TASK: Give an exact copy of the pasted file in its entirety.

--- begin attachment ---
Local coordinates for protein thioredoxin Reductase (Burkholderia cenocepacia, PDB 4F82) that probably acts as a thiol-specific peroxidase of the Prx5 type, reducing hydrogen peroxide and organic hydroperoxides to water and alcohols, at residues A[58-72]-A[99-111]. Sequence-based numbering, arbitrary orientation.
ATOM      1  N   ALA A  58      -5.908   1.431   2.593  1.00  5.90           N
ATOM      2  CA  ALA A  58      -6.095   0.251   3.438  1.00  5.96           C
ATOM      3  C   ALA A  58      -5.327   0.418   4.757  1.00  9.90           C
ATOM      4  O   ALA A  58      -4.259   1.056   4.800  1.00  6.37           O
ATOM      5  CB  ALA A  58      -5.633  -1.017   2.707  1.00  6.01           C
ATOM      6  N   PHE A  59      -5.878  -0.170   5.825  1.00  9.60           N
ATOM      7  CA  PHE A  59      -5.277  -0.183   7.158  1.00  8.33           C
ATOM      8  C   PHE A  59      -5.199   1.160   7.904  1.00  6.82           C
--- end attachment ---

Local coordinates for protein thioredoxin Reductase (Burkholderia cenocepacia, PDB 4F82) that probably acts as a thiol-specific peroxidase of the Prx5 type, reducing hydrogen peroxide and organic hydroperoxides to water and alcohols, at residues A[58-72]-A[99-111]. Sequence-based numbering, arbitrary orientation.
ATOM      1  N   ALA A  58      -5.908   1.431   2.593  1.00  5.90           N
ATOM      2  CA  ALA A  58      -6.095   0.251   3.438  1.00  5.96           C
ATOM      3  C   ALA A  58      -5.327   0.418   4.757  1.00  9.90           C
ATOM      4  O   ALA A  58      -4.259   1.056   4.800  1.00  6.37           O
ATOM      5  CB  ALA A  58      -5.633  -1.017   2.707  1.00  6.01           C
ATOM      6  N   PHE A  59      -5.878  -0.170   5.825  1.00  9.60           N
ATOM      7  CA  PHE A  59      -5.277  -0.183   7.158  1.00  8.33           C
ATOM      8  C   PHE A  59      -5.199   1.160   7.904  1.00  6.82           C